As we come to the end of the summer season and school begins with a long awaited excitement of seeing friends again, sharing holiday news and other celebratory moments from the last six weeks, the weather also slowly begins to get colder as the sun changes its location in the sky, and the days become shorter. This is the time when our immune system needs a little boosting to manage the change and avoid falling victim to often circulating colds and flu.
Rachel Shackleton's blog
When looking at the word “bitter” there are many uses in the English language – to be bitter about something, to have a bitter taste, or to refer to the weather – It was bitter on top of the mountain. Humans are not exempt from this word “bitter” as it can also be used to describe an attitude or emotion of a particular type of person or a person’s feelings on a situation – “he is very bitter about…. “.
Reported in the BBC news headlines this morning is the fact that antidepressant use, based on a doctor’s prescription is increasing dramatically in school children. The UK has seen the fastest rise in the prescribing of antidepressants and other mind-altering drugs to children, a new study of nine countries shows. In total, there were 950,000 prescriptions issued between April 2015 and March 2018.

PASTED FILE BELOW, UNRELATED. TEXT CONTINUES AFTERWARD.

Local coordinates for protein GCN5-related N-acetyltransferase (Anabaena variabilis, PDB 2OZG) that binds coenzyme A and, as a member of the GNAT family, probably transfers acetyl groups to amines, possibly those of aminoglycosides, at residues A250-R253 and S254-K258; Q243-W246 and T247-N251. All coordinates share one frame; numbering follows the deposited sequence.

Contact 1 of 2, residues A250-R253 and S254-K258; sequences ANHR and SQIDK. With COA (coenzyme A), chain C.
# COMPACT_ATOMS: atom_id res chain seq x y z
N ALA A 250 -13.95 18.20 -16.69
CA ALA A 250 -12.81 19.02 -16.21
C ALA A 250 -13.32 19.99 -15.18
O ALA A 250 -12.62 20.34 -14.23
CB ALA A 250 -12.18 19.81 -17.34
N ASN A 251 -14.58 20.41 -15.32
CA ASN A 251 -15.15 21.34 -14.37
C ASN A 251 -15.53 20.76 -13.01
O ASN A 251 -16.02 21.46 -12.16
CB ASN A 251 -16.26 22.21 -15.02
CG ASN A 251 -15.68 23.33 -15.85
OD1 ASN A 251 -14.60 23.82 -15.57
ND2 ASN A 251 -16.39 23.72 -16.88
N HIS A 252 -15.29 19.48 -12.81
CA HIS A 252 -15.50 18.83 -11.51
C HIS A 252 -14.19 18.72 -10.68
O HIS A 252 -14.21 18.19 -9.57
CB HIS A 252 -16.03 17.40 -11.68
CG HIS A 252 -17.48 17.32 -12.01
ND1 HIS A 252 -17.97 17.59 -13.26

German Chamomile (Chamomila recucita) - we all know this flower as Chamomile tea, drunk before going to bed to relax body and mind from infusing the flowers in boiled water. Known to calm the spirit. This herb flowers profusely at this time of year creating a yellow and white carpet. Not only good for calming and relaxing, Chamomile is very effective in addressing gut issues and skin disorders.
Earlier this week, I received a call from a lady who was frantically trying to find a cure for her son’s hay fever (allergic rhinitis). His main symptoms were streaming eyes, sneezing, mucous, thick head and the inability to sleep well. Nothing from the chemist was touching it. This call spurred me to share some ideas for treating hay fever naturally.